[swift-evolution] [Draft] Rename Sequence.elementsEqual

Xiaodi Wu xiaodi.wu at gmail.com
Sat Oct 14 03:26:28 CDT 2017

On Sat, Oct 14, 2017 at 2:28 AM, Kevin Nattinger <swift at nattinger.net>

> On Oct 13, 2017, at 8:28 PM, Xiaodi Wu <xiaodi.wu at gmail.com> wrote:
> On Fri, Oct 13, 2017 at 12:03 PM, Kevin Nattinger <swift at nattinger.net>
> wrote:
>> On Oct 13, 2017, at 6:52 AM, Xiaodi Wu <xiaodi.wu at gmail.com> wrote:
>> You’re welcome to bikeshed the entire API surface area of sequences and
>> collections, but you won’t be the first to explore this area. A number of
>> us looked into this area in the past few years and did not reach a
>> measurable improved result.
>> I don’t need or want to bikeshed the entire sequence and collection
>> surface area, I just want to fix one clear and GLARING issue:
>> A Set is NOT a sequence.
>> Note that this goes for dictionaries and any other unordered “sequences"
>> as well.
>> That was in an early draft of my original email, but I dropped it because
>> I was afraid people would just stop reading and dismiss the idea
>> out-of-hand without considering the problem or arguments. Apparently I
>> should have at least put it at the bottom, so sorry if the root issue was
>> unclear.
>> Sequences can be ordered or unordered,
>> You seem to be confusing the English word “sequence” with the (current)
>> Swift protocol “Sequence." A sequence is, by definition, ordered. Not
>> enforcing that in a protocol does not override the English language, and as
>> this entire thread demonstrates, causes issues further on down the line.
> We are discussing the Swift protocol `Sequence`. It really doesn't matter
> at all what the English word "sequence" means, and any difference between
> the English word and the Swift term is emphatically *not* the root cause of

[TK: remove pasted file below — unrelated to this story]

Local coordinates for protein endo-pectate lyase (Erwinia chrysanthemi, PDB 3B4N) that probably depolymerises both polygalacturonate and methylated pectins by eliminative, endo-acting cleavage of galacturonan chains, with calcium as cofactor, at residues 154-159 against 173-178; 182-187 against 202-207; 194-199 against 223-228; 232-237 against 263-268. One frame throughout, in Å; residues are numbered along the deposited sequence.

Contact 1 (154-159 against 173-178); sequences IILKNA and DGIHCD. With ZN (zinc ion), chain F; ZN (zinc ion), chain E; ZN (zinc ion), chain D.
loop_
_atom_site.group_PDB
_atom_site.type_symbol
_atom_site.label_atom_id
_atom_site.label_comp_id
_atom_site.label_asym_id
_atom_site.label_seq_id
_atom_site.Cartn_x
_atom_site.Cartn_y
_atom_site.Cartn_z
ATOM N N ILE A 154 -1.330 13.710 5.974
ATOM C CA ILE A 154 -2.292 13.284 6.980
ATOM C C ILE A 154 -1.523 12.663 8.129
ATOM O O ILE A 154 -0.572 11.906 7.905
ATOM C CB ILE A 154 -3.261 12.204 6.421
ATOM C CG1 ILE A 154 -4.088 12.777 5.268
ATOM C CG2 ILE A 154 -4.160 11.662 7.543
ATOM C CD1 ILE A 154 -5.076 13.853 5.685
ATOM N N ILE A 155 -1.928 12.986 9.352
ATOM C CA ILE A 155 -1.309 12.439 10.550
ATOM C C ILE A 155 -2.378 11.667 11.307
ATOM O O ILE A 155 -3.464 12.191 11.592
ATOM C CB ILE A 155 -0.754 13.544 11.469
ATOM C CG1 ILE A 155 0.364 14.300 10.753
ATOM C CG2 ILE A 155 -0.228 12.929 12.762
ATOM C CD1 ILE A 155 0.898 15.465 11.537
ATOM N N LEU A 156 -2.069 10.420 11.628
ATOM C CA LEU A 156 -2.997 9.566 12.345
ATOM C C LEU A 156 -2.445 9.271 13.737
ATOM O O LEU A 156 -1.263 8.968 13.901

> the issue. Here's why:
> * A Swift `Sequence` is, to put it simplistically, a thing that can be
> iterated over in a `for...in` loop. If it would make you happy, for the
> rest of the discussion, let's suppose we called the protocol `ForLoopable`
> instead of `Sequence`.
> ForLoopable is so ugly. Since we’re just iterating over the elements, how
> about, oh, say, `Iterable`? Hey, that looks familiar.

I'm not trying to bikeshed the name of `Sequence`. I'm picking an
intentionally unwieldy name for the purposes of discussing the semantics of
this particular protocol. The point is that the underlying issue has
nothing to do with the name; it can be `Iterable` or it can be `SpongeBob`
for all I care.

> * `Set` should conform to `ForLoopable`. (This I state as a premise; if
> you disagree with the notion that we should be able to iterate over the
> elements of an instance of `Set` with a `for...in loop`, then it's clearly
> a whole other discussion and not a question of what the English word
> "sequence" means.)
> Obviously, `Set: Iterable`. I don’t think I’ve said anything to suggest
> you shouldn’t be able to iterate over unordered collections.
> * If a type `T` conforms to `ForLoopable` and an instance `t` of that type
> has at least one element, then *something* has to be the first element in a
> `for element in t { ... }` loop. Put another way, every instance of a type
> that conforms to `ForLoopable` must have at least one publicly observable
> order (although, intriguingly, I'm not sure it has to be a repeatable one).
> It is possible, therefore, to have a semantic answer to the question of
> which element is `first` or (if finite) `last`; one can also
> `drop(while:)`, etc., and perform lexicographical comparisons.
> As a side effect of Swift being a procedural language each iteration
> happens to occur in some order, yes, but that order is meaningless and
> reflects nothing about the Set itself.  In fact, I’d say that *`first`,
> `last`, etc. are not even defined on the original Set per se, only on the
> specific order that a particular iteration resulted in*. And that order
> is not necessarily predictable, nor necessarily stable, as you yourself
> said.
> Consider an Iterable that gives a different order every time it’s
> iterated.
> Should calling `.first` or `last` give a different object every time?
> That’s absurd.
> Should an object lexicographically compare not equal to itself? Even more
> absurd.

What's your basis for saying that such behavior is absurd? It is explicitly
permitted for instances of types conforming to `SpongeBob` to be
single-pass and/or infinite. For a single-pass `SpongeBob`, `first` will
certainly return a different value every time it is invoked.

A random number generator fulfills all the semantic requirements of